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How Long Will Visa's Slump Last?

Feb. 01, 2019 9:02 AM ETVisa Inc. (V)48 Comments
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Wealth Insights


  • Visa's stock has been in a slump since hitting highs in October. The slump is due to increased volatility, not a change in Visa's fundamentals.
  • Visa remains dominant in its industry, continues to generate loads of cash, and is poised to continue growing thanks to an increasingly digital world, and strategic moves in international markets.
  • The current valuation is 16% below historical norms, and free cash flow yield is near five-year highs. It's a great time to accumulate shares for a long-term investment.

Payment services and technology company Visa Inc. (NYSE:V) has been in an extended slump since the fall, which is a rarity for a stock with a sterling reputation as a growth stock (average earnings multiple of 30X over the past decade). Since hitting a high of $151 per share in October, the stock has drifted lower. In the past four months, Visa has traded as low as $121, and currently sits about 11% from its October levels at $133 per share.

Source: Ycharts

Why the decline? The answer can touch on a number of influences, but the most obvious answer is simply market volatility. A number of stressors have emerged over the past four months such as continued trade tensions with China, and the tension in Washington surrounding border wall politics. We can see in the chart below that the tension has moved the VIX higher (which measures expected market volatility), and the S&P 500 has felt the impact as well.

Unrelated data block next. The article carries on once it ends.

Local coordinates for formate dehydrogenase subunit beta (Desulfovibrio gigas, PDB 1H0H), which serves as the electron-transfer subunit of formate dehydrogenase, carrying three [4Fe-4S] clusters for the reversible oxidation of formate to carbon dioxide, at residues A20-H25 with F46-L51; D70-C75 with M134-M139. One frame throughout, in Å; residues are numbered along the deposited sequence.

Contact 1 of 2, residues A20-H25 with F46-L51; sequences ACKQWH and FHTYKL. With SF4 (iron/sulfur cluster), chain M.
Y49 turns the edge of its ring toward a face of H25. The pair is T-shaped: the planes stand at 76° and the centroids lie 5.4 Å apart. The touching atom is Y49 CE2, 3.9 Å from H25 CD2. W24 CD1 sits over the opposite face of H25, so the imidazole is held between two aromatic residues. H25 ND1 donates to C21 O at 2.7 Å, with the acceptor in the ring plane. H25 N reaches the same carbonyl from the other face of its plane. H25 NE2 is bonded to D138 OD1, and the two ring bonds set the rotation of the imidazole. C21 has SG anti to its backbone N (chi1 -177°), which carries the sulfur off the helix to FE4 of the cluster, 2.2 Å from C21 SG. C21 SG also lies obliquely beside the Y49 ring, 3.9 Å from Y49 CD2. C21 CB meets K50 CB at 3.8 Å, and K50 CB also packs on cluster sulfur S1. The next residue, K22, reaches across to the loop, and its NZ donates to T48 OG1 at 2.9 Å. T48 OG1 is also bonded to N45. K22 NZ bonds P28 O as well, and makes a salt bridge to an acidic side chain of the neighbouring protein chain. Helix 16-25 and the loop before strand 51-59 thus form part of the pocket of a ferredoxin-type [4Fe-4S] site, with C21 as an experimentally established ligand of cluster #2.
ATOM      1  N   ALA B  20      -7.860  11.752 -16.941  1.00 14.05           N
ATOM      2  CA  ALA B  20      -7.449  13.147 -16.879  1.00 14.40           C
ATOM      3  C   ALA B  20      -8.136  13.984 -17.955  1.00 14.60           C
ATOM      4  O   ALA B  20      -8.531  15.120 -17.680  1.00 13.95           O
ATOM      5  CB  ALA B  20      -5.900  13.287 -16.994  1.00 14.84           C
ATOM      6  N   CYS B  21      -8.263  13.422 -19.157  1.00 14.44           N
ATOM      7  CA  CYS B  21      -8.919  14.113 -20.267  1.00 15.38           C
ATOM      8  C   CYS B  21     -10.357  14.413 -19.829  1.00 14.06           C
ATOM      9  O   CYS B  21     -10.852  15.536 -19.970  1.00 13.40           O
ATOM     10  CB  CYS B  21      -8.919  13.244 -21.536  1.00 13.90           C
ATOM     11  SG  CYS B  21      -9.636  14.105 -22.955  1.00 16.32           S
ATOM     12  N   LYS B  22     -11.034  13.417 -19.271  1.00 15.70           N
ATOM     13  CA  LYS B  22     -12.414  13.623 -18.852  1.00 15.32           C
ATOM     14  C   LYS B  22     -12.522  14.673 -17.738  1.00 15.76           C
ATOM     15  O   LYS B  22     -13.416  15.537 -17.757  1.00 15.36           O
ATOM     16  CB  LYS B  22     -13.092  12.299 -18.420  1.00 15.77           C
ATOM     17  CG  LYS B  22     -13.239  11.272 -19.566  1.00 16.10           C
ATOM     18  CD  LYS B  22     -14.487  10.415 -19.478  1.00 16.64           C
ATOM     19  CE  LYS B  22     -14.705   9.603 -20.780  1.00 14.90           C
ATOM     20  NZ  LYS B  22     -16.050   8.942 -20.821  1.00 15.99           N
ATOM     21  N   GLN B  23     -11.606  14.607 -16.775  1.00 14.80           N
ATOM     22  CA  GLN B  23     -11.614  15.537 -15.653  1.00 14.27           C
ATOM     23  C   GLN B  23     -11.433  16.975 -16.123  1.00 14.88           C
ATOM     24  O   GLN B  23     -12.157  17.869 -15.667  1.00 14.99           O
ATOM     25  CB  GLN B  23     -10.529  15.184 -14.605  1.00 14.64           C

Source: Ycharts

Visa's high valuation (sometimes exceeding 35X earnings) resulting from its strong growth makes the stock vulnerable to both internal and external disruptions. In other words, a high valuation "sets the bar high," so even small factors - whether via the overall market (external), or Visa's business performance (internal) - can result in a price correction.

Whenever something like this happens, we as investors need to investigate whether the downward catalyst relates to the fundamentals of the business or not. To do this, we review Visa's fundamentals.

Source: Ycharts

Visa has shown a steady trend of expanding its margins and increasing its FCF conversion rate over the past decade. While operating margin has slightly dropped off over the past year or so, the levels that Visa operates at are still very strong. The ability for Visa to convert more than $0.58 of

This article was written by

Wealth Insights profile picture
I provide straight forward insights on stocks and markets using fundamental analysis and common sense. - Bachelor's degree in Business Administration with a concentration in Financial Analysis. Been investing and following the markets for more than a decade.- Wealth Insights is an investor, and investment author. His content is not geared to anyone's specific investment goals, time horizons, or risk tolerance. Content is for illustrative purposes only, and is not intended to displace advice from a fee based financial adviser. It is not to be taken as investment advice, or influence investor decision making. Accuracy of data is not guaranteed.

Analyst’s Disclosure: I am/we are long V. I wrote this article myself, and it expresses my own opinions. I am not receiving compensation for it (other than from Seeking Alpha). I have no business relationship with any company whose stock is mentioned in this article.

Seeking Alpha's Disclosure: Past performance is no guarantee of future results. No recommendation or advice is being given as to whether any investment is suitable for a particular investor. Any views or opinions expressed above may not reflect those of Seeking Alpha as a whole. Seeking Alpha is not a licensed securities dealer, broker or US investment adviser or investment bank. Our analysts are third party authors that include both professional investors and individual investors who may not be licensed or certified by any institute or regulatory body.

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